Let’s face it: Most of us in the U.S. live in world revolving around two broadband poles. We have access to cheap, plentiful bandwidth at home, and we have access to cheap, plentiful bandwidth at work. But everywhere in between broadband access is often limited, expensive or not available at all.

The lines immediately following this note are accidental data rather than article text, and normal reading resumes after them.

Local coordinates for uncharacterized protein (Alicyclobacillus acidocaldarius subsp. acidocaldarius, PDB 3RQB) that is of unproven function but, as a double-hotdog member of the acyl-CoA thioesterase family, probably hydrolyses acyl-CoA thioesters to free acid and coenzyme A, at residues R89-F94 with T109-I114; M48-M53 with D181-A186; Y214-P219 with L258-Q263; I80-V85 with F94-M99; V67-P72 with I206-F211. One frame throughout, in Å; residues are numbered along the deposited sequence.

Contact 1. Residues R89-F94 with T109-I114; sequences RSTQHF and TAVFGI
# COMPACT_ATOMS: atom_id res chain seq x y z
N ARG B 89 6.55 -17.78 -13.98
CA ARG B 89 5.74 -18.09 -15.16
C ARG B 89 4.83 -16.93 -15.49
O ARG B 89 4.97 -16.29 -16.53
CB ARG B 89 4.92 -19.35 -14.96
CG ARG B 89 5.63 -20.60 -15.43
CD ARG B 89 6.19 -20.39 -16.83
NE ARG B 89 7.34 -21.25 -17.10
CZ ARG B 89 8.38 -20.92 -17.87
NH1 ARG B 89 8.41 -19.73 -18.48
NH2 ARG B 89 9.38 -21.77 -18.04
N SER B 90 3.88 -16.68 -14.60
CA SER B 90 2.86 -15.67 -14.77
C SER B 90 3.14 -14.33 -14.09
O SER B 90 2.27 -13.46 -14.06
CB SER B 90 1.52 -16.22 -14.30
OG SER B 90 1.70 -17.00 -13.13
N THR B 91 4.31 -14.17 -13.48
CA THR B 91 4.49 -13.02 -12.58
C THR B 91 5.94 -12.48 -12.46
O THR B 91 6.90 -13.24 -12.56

Yet at any given locale in any populated area of the U.S. there can be dozens if not hundreds of potential connections around us, such as Wi-Fi, Bluetooth or cellular networks. We don’t tap into all of those potential connections because we don’t “own” them. They belong to the homes or businesses running those Wi-Fi routers, to the device owner hiding his Bluetooth link, or to the mobile carriers operating networks you don’t subscribe to. We live in a world with enormous amounts of potential bandwidth, but also one with strictly enforced constraints on who can use it.
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